Cash-strapped colleges are pleading with ministers to stump up an additional £400 million as they face unpalatable choices including large-scale redundancies, increased class sizes, and campus closures to stay solvent.
Demands have also been made for the recently introduced ban on college borrowing to be suspended to ensure capital projects are not abandoned.
The Association of Colleges has today written to education secretary Gillian Keegan warning of a “perfect financial storm” faced by the sector, which involves lower than expected enrolments, high inflation, rocketing energy costs, and staff pay pressures.
Around £400 million is needed for the 2023/24 academic year, according to the AoC, based on increasing funding rates for 16 to 19 provision and the adult education budget to match inflation of 10 per cent.
AoC chief executive David Hughes warned that without a big cash injection, colleges, which have “already been cut to the bone”, will need to make decisions this year “which will damage their capacity to deliver the skills needed for the economic growth and levelling up your government wants to see”.
He has called on Keegan to publish the DfE’s own analysis of the financial position of colleges to help the sector make “more informed strategic decisions”.
The AoC also wants the DfE to publish a college pay analysis – a sister document to the School Teachers’ Review Body – “recognising that inadequate pay and the pay gap to schools and industry has led to even tougher recruitment and retention problems for colleges than for schools”.
It comes as the AoC prepares to enter negotiations with the University and College Union over next year’s pay recommendation. A wave of strikes hit colleges across the country last year after the AoC recommended a 2.5 per cent pay increase in the face of a decade of government funding cuts.
Hughes warned that colleges will have to continue to restrict pay awards to levels which will further widen the gap to schoolteacher and industry pay without additional funding.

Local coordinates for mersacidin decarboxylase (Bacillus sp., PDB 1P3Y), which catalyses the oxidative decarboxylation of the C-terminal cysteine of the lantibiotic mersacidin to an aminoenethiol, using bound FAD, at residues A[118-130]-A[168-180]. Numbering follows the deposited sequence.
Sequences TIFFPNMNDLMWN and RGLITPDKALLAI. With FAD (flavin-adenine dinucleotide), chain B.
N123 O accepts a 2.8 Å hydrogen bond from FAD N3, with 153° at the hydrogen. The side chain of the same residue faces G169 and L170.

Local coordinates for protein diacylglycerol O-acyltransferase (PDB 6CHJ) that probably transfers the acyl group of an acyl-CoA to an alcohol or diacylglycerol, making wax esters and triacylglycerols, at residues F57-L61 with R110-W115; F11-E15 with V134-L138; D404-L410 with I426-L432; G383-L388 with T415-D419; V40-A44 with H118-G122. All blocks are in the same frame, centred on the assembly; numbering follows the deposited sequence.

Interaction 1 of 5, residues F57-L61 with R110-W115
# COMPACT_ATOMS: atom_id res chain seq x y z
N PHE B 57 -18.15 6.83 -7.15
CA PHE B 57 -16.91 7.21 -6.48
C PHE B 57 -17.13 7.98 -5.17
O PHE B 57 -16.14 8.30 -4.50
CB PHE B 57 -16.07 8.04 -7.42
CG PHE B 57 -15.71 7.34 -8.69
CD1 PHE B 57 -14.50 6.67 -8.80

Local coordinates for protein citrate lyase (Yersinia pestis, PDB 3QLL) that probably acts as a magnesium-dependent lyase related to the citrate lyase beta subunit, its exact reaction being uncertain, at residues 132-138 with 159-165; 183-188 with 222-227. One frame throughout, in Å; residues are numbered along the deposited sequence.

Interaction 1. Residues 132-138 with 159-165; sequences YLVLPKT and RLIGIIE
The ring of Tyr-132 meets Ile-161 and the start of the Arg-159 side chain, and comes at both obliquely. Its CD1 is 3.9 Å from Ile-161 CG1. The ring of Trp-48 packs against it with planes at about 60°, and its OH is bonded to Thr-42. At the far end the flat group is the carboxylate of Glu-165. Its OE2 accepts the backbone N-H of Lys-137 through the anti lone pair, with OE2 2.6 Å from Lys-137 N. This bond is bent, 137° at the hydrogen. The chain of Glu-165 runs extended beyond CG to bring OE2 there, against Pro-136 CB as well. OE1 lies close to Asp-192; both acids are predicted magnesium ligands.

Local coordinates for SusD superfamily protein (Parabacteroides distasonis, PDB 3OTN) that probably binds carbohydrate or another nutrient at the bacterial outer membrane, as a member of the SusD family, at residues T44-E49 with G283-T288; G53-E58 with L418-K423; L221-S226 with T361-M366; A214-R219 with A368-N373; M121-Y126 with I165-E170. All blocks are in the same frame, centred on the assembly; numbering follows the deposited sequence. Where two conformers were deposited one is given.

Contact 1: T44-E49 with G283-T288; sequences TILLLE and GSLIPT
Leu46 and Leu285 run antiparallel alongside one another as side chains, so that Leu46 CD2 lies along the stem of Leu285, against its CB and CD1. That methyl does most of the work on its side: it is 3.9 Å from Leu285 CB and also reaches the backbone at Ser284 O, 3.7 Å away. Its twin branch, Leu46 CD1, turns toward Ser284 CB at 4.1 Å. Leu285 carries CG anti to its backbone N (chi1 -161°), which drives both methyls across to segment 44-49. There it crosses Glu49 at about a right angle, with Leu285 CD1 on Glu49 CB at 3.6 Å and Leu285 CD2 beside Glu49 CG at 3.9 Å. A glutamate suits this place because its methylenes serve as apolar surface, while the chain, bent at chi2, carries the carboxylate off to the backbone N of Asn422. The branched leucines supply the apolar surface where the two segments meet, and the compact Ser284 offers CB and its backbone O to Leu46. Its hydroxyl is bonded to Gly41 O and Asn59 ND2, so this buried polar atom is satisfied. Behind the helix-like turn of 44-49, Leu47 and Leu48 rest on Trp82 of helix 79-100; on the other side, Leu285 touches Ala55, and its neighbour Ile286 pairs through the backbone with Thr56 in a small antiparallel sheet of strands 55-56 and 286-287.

He said that following the Office for National Statistics reclassification of colleges to the public sector, colleges now have “few places to turn other than to DfE as its funder, lender and regulator”.
The letter states that colleges have struggled to meet their student recruitment targets this year because of a “continuing preference for academic courses and for going into jobs rather than education”. There are also “considerable doubts” about autumn 2023 enrolments due to labour market pull remaining strong, T Level implementation issues, uncertainty over the apprenticeship budget, and the impact of inflation on people’s decision to study.
There are also additional costs and wasted expenditure for a “significant group” of colleges who have been trapped by the mid-year decision to require government approval for any borrowing.
The AoC told the Financial Times this week that colleges have made 55 loan applications to the DfE since the ban on borrowing cam into effect on November 29, of which 22 were refused and 10 are pending. The 23 applications that had been approved were all for short-term loans.
AoC wants the DfE to suspend the new controls on borrowing to allow time for officials to develop the policy and process for the promised DfE loan scheme, including the recruitment of “sufficient” staff to administer a new approval process with a view to introducing a new system with effect from 1 August 2023.
Other calls include for the DfE to act as guarantor for colleges in the local government pension scheme to help bring down contribution rates, and for a restructuring fund to assist colleges with the upfront costs of large-scale redundancies, campus closures or mergers.
A Department for Education spokesperson said: “We recognise that colleges are facing significant financial pressure and that’s why we are supporting colleges to continue to deliver for their learners through an additional £150 million to improve conditions this year, bringing forward £300 million of payments to improve cash-flow, and making significant funding increases for young people to ensure access to high-quality education.
“We will continue to look at how best to support the further education sector in its critical role and will provide an update on further support soon.”